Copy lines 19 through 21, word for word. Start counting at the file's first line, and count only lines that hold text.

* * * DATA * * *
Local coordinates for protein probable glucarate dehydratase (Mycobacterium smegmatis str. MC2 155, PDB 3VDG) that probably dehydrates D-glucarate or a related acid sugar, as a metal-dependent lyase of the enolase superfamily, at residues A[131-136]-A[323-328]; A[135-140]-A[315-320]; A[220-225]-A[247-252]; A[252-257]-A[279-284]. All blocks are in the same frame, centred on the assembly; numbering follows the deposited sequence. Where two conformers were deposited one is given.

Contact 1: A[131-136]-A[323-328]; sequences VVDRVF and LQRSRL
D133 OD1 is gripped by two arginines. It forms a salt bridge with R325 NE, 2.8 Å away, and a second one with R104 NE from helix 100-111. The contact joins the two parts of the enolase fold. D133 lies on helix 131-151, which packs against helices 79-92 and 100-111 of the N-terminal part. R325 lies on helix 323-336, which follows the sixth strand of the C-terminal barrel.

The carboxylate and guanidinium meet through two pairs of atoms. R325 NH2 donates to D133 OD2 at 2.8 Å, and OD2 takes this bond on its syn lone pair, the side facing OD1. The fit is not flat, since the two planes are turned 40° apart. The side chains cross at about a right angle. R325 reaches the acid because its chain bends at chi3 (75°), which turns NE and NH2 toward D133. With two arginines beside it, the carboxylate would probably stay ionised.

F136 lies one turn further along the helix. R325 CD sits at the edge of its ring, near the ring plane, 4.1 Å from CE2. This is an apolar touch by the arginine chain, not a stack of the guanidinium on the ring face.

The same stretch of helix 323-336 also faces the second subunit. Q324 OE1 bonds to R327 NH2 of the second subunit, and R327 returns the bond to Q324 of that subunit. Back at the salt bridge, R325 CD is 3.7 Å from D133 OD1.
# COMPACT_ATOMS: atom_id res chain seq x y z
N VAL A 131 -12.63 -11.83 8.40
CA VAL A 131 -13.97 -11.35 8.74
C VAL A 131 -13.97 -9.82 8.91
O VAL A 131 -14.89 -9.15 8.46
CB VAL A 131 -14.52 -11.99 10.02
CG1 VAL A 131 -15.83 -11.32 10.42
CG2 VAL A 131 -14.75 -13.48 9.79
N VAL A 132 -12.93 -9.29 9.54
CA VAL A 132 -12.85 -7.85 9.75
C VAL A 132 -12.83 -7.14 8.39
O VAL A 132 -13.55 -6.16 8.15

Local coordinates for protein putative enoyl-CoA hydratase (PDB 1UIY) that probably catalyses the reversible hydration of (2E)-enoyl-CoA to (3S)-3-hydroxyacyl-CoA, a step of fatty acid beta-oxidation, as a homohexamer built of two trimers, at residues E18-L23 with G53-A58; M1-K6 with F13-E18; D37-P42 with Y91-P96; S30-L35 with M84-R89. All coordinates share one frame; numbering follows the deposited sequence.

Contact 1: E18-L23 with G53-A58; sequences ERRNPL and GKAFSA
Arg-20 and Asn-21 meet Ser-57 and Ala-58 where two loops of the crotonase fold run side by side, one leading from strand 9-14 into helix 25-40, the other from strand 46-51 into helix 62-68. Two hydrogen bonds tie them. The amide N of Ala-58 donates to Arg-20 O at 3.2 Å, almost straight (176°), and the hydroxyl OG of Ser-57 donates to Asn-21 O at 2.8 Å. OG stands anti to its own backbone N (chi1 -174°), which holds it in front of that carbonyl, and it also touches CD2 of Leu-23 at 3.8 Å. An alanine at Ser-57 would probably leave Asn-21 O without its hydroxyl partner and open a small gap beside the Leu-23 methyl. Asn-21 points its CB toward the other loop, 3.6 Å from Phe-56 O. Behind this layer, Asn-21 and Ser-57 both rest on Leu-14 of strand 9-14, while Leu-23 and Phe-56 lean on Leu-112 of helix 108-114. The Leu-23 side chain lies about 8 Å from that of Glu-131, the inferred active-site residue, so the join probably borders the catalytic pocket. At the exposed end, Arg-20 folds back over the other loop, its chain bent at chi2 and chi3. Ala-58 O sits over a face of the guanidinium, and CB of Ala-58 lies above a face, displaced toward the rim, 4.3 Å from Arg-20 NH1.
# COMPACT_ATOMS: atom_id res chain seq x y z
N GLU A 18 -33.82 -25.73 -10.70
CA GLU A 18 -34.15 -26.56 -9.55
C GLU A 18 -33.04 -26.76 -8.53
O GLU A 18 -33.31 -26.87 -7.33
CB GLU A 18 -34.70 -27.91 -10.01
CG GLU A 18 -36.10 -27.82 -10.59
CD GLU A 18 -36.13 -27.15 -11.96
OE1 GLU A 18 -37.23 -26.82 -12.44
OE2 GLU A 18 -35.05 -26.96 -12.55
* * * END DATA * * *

Local coordinates for protein putative enoyl-CoA hydratase (PDB 1UIY) that probably catalyses the reversible hydration of (2E)-enoyl-CoA to (3S)-3-hydroxyacyl-CoA, a step of fatty acid beta-oxidation, as a homohexamer built of two trimers, at residues E18-L23 with G53-A58; M1-K6 with F13-E18; D37-P42 with Y91-P96; S30-L35 with M84-R89. All coordinates share one frame; numbering follows the deposited sequence.

Contact 1: E18-L23 with G53-A58; sequences ERRNPL and GKAFSA
Arg-20 and Asn-21 meet Ser-57 and Ala-58 where two loops of the crotonase fold run side by side, one leading from strand 9-14 into helix 25-40, the other from strand 46-51 into helix 62-68. Two hydrogen bonds tie them. The amide N of Ala-58 donates to Arg-20 O at 3.2 Å, almost straight (176°), and the hydroxyl OG of Ser-57 donates to Asn-21 O at 2.8 Å. OG stands anti to its own backbone N (chi1 -174°), which holds it in front of that carbonyl, and it also touches CD2 of Leu-23 at 3.8 Å. An alanine at Ser-57 would probably leave Asn-21 O without its hydroxyl partner and open a small gap beside the Leu-23 methyl. Asn-21 points its CB toward the other loop, 3.6 Å from Phe-56 O. Behind this layer, Asn-21 and Ser-57 both rest on Leu-14 of strand 9-14, while Leu-23 and Phe-56 lean on Leu-112 of helix 108-114. The Leu-23 side chain lies about 8 Å from that of Glu-131, the inferred active-site residue, so the join probably borders the catalytic pocket. At the exposed end, Arg-20 folds back over the other loop, its chain bent at chi2 and chi3. Ala-58 O sits over a face of the guanidinium, and CB of Ala-58 lies above a face, displaced toward the rim, 4.3 Å from Arg-20 NH1.